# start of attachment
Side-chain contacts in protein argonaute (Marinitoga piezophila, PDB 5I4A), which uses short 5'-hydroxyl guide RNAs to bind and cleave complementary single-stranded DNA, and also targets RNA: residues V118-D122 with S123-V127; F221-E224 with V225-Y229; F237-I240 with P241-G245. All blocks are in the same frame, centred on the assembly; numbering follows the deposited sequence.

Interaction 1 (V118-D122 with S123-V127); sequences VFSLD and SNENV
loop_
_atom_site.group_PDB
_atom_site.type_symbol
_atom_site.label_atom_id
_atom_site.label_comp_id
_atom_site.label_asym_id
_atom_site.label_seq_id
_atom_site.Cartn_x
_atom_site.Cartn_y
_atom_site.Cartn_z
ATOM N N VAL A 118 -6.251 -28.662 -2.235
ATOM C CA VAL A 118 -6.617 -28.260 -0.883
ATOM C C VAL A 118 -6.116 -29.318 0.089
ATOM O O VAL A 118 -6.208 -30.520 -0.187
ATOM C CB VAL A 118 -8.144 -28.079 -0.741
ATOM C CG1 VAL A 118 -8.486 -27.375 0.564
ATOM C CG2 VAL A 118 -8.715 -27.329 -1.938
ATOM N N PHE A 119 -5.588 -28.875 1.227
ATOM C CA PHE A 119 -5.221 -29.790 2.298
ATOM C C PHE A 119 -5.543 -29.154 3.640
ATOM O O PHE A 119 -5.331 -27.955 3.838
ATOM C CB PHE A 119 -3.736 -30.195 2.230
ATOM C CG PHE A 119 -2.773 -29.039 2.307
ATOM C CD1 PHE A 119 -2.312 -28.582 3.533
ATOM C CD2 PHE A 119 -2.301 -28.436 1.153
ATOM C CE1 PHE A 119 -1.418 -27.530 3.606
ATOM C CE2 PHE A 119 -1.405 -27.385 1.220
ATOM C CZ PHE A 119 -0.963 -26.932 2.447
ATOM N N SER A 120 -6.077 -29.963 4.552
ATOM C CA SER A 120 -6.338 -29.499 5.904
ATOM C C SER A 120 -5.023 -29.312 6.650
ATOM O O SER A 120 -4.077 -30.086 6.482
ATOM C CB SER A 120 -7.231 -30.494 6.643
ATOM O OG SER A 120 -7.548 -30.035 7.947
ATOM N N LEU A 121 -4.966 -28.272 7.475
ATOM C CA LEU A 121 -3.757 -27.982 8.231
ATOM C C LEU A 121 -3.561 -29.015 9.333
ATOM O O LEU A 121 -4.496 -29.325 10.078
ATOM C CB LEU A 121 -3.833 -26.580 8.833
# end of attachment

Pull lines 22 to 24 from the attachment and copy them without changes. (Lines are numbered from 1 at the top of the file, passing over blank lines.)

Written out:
ATOM C C PHE A 119 -5.543 -29.154 3.640
ATOM O O PHE A 119 -5.331 -27.955 3.838
ATOM C CB PHE A 119 -3.736 -30.195 2.230